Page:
HR Management & Compliance, Uncategorized

Supreme Court to Hear Arguments on Outside Sales Exemption

The Supreme Court today agreed to hear a Fair Labor Standards Act case to decide if drug company reps should qualify for the outside sales exemption. Specifically, Christopher v. SmithKline Beecham Corp. is about whether pharmaceutical sales reps working more than 40 hours in a week are eligible for overtime under the FLSA.

A key question for the court to decide: Can an employee who appears to never make a sale be an outside salesman? The FLSA exempts from its minimum wage and overtime requirements any “employee employed in the capacity of outside salesman” (29 U.S.C. §213(a)(1)).

Pharmaceutical sales representatives who try to persuade doctors to prescribe certain drugs do not actually make “sales” and thus do not qualify for the FLSA’s outside sales exemption, according to the U.S. Department of Labor.

DOL filed a friend-of-the-court brief more than a year ago urging the 9th U.S. Circuit Court of Appeals to reverse a district court’s ruling in Christopher v. SmithKline Beecham Corp. That appeals court found that pharmaceutical sales reps did qualify as outside salespeople. While the sales reps in question provide information to doctors with the goal of convincing them to prescribe the company’s drugs, the actual sale of drugs takes place between the company and pharmacies, DOL said, and the sales reps are in fact prohibited from making direct sales.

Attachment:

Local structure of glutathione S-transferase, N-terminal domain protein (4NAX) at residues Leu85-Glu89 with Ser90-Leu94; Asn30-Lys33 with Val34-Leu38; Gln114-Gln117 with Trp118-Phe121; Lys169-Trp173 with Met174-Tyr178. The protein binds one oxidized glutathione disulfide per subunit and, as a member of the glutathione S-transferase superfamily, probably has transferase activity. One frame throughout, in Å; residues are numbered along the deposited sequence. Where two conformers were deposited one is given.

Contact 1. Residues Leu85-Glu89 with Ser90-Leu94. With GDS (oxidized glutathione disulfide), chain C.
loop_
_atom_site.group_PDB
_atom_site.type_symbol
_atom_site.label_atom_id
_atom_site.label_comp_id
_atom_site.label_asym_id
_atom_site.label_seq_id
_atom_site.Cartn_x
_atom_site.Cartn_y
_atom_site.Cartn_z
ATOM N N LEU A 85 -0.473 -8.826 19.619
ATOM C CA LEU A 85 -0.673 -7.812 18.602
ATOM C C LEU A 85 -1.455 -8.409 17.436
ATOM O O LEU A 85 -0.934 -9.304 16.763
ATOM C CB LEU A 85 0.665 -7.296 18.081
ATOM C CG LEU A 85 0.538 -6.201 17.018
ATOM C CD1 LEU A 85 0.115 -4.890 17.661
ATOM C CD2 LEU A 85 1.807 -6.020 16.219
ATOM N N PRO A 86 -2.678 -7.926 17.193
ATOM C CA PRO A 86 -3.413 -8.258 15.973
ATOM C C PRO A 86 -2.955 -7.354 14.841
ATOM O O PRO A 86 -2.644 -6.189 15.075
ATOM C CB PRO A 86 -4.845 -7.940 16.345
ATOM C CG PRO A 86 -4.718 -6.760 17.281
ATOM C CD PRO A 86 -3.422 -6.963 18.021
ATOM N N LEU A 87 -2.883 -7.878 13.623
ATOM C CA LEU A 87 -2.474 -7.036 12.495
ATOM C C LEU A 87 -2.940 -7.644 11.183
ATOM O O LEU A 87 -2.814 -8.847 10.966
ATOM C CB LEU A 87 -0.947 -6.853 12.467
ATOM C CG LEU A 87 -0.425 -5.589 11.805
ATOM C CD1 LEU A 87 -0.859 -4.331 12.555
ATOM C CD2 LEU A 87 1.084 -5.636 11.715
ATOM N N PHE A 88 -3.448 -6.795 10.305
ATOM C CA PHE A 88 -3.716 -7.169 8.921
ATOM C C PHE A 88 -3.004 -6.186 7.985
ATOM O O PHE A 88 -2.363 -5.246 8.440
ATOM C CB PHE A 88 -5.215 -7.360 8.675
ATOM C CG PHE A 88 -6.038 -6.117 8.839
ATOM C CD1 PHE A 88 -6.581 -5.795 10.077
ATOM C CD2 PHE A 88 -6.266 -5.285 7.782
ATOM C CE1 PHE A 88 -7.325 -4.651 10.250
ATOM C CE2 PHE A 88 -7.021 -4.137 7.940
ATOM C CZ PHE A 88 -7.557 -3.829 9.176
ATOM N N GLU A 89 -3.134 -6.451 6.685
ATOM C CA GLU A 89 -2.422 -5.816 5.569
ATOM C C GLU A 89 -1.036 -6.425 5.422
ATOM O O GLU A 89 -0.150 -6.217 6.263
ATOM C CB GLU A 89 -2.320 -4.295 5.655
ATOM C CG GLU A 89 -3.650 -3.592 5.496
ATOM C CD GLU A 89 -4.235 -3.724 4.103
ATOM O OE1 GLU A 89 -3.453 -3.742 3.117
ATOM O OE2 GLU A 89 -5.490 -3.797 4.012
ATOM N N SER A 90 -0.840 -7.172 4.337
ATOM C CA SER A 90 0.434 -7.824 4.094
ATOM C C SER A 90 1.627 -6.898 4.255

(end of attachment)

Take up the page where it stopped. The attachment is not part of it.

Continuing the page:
The court is expected to hear the case between February and April 2012.

The ruling may have affect sales professionals outside of the pharmaceutical industry.  The 10th Cir., for instance, a number of years ago found that military recruiters were not exempt as outside salespeople because they could not sign the recruits to contracts. “These people too were involved in ‘selling’ something — that is the idea of Army service to teenagers — and they should have been found to be exempt,” said Shlomo Katz, counsel in the Washington, D.C. office of Brown Rudnick, LLP.

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